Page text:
With just a little over a week to go until Christmas (get those Amazon orders in, only seven days left with free two-day shipping) and the new year officially breathing down our collective necks, the end-of-the-year wisdom is officially upon us all.
The last two weeks of the year are the traditional time for the experts to take stock, pat themselves on the back for all their correct predictions and refashion all their incorrect predictions into correct ones — or into ones that have simply failed to be correct yet.
And while the next few weeks will offer all sorts of big overviews from the tippy-top of payments and commerce — and we plan to bring you many of them — we thought, to kick off the annual season of sophia (Greek for wisdom), we would take our expert advice from a slightly different place in retail than normally gets a big showcase: the middle.
We spoke to retail managers and workers about building that all-important customer experience, what works, what doesn’t and what the reinvention of retail looks like in real time. What we got back were the things everyone should know about retail during the holiday season and beyond but sometimes forget.
The Experience Should Convey Some Understanding Of The Customer
As digital commerce advances, powered by smart devices and consumers that are quite literally always online, it is getting harder and harder to pry customers off their couches and into the store.
Which has led to the year’s near obsession with “experience-based retail” and the idea that what physical stores lack in pajama-based commerce’s (heretofore to be called pajamerce) ability to provide convenience, it can make up for in its ability to provide uniqueness.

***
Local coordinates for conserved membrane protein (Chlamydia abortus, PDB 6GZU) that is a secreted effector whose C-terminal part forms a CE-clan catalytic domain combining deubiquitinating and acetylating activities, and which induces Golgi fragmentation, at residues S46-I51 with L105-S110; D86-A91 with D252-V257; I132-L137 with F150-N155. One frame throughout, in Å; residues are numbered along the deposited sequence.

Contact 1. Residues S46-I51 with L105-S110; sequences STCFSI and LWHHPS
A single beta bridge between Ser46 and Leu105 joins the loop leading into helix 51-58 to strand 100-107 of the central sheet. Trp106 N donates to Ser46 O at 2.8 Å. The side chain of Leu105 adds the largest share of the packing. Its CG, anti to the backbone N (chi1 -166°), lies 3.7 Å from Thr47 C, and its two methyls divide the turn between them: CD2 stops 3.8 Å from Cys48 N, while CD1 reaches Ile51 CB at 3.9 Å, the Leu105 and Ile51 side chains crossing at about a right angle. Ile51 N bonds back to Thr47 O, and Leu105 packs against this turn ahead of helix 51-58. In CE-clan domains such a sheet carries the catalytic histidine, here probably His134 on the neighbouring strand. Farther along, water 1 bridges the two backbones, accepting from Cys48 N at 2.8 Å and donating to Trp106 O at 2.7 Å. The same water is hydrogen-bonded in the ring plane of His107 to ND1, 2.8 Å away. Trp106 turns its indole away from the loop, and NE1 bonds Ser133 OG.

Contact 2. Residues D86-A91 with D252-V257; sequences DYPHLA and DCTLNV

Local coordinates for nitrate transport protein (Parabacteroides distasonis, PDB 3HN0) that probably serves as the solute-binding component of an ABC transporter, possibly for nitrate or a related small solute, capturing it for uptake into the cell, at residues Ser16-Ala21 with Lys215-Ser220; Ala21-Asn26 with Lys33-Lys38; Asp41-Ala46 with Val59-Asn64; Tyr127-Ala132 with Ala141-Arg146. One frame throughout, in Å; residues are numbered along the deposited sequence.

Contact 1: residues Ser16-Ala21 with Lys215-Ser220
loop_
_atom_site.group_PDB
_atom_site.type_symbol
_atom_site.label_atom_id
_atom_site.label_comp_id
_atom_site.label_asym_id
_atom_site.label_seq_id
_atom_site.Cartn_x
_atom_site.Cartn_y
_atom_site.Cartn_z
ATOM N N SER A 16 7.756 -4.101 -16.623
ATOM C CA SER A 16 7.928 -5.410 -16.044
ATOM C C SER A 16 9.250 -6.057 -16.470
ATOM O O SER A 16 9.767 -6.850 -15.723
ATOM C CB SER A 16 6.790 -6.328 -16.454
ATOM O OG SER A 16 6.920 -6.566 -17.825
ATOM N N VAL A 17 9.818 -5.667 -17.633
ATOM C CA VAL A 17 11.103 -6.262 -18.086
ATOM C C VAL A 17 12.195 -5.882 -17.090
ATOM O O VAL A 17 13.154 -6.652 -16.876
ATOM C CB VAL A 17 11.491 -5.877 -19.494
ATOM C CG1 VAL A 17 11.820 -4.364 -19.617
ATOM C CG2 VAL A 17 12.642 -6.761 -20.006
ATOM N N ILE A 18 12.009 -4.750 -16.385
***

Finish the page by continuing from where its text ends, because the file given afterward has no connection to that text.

What those experience are can vary: H&M made a one-day couture upgrade to Balmain, Macy’s is putting bowling alleys and SoulCycles in its big urban center stores, Estee Lauder has installed custom-lit makeup testing areas and if Target can put a beacon on it, it will put a beacon on it.
And when it works, it works well.
When it doesn’t, oh boy, as one assistant manager at a large national appliance and home goods chain explained to us.
“I have been to three trainings this year in preparation for an ‘experiential acquisition’ display or promotions that were occurring. All three were interesting, and two of them maybe were useful. It is hard to tell if something is pushing up foot traffic in a 100,00-square-foot space unless it is really successful.”
One promotion, she noted, which she and staff spent “a really significant amount of time on,” was just obviously not going to work from the outset, as it was an IoT for tools and pitched at the store’s large base of independent contractor customers.
“We have done IoT demo-based promotions, and they’ve been great. In appliances, it is a thing people are interested in. But if there are people on Earth less interested in the Internet of Things than small-scale professional contractors, I can’t imagine who they are.”
“They aren’t just not interested in this, they actively don’t like it. I had more than one person seriously concerned that if their tool were wired to the Internet, the government would use it to spy on them.”
This sales manager did note that they have had demo-based displays that were great — “People like playing with the toys,” but the toys and the people have to be a match.
“Terrifying the customers is always a bad sign, and in 12 years working in retail, I have run at least 10 promotions that have done that more successfully than they closed any sales.”
EMV Rage Is Real — But Dissipating … Slowly
Most of 2015 was spent building up to the EMV rollout. Experts speculated, merchants scrambled and then the clock ran out and … nothing really conclusive happened.
The world did not end, fraudsters en masse did not post a note explaining their intention to teach math to Belarusian school children and, on the whole, after a brief spark of interest after the Target breach, EMV has quietly slipped onto the scene as 2015 enters its closing days.
Many big name merchants are accepting it, but many are not. A majority of SMB retailers are sitting it out so far, noting their annual fraud costs over a decade do not equal what the upgrade would cost them. Restaurants, outside of very large chains, also seem manifestly unconvinced. And while the experts agree that slowly but surely and as costs come down EMV will be the wave of the future, it might be a while.